Evonee - let me explain. My father got the disease in his late 70s. Until about age 82. he reamined at home with my mother and no other real caretakers. She was only three years younger. It was a true labor of love, but I think you all know how much of a toll it took on a woman of her age. Especialy during what we euphamistically call the "troubled" periods". Our troubled peiods/her nightmares. But she keep her head high in the false belive he would be home soon and everythind would be normal again. As he approached 86, she found she could no longer keep her car. She caused two accidents in one day. A couple of weeks after that, we had "the conversation" with her because she was no longer safe at home and had no reliable way to she my father. She sold their home and moved in with one of my sisters. I believe that was the point at which she understood my father would never be home again.

After all those years, er strength was spent. In one month, she hafe to go into the the same nursing home qith my father. A week afeter she got there, I managed to drive up and visit. I sat by her bedside and tried to speak of the things I knew she always loved. Finally, she rolled her head so that she was looking directly at me and, with her eyes so flooded with tears, said so very softly "I can take no more pain. I have to go home." She need not say anything else. One of the hardest thinga I ever did was to sit there and say nothing more than "I know."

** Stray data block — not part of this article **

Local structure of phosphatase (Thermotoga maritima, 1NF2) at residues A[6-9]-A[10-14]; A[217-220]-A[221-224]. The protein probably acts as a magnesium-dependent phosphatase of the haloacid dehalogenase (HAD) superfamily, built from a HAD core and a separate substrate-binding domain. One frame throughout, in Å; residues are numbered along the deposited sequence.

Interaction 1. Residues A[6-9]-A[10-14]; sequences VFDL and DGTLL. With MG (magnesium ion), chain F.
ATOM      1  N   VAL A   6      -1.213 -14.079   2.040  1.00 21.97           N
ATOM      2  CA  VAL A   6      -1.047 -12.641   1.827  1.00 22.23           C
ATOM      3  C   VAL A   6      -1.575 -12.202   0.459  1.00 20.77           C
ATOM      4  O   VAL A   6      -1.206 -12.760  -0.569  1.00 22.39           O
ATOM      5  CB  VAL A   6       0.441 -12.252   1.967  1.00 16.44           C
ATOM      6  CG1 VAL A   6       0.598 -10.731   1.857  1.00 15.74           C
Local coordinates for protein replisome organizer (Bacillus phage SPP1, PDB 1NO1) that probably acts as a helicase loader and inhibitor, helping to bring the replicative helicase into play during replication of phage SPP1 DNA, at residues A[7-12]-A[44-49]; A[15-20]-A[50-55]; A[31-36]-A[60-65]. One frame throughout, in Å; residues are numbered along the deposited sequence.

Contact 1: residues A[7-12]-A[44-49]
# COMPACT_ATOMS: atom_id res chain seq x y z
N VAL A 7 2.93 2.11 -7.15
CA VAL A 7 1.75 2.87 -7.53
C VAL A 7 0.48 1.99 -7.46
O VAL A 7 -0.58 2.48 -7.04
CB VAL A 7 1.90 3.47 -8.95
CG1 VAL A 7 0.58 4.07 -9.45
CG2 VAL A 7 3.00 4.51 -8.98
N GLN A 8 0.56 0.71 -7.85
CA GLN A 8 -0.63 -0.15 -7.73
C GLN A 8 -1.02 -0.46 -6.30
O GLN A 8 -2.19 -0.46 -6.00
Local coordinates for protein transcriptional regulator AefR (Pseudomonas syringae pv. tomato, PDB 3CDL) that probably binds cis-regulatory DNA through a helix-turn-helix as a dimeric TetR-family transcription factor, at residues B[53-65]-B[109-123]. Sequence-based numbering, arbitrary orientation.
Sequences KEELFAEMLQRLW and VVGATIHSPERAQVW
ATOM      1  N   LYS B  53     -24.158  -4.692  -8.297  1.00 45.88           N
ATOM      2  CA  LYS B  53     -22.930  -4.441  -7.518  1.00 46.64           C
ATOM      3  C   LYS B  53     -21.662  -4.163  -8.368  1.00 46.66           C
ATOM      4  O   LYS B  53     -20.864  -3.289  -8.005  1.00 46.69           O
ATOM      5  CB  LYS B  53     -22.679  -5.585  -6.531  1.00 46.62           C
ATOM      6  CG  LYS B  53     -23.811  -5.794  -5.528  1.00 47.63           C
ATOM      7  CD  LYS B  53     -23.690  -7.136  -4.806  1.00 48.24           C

Two weaks later I got the call that she had passed away. My brother and I could not drive fast enought too get there before she was gone. My father, at this point had recognized no one for about two months. Yet I will swear he knew the exact monment his bride passed on. After all hese years, one day almost one month to the day later, he also passed away. Ever since hat day I am the srong one in the family, Isn't it odd when you just can see yourseftha way?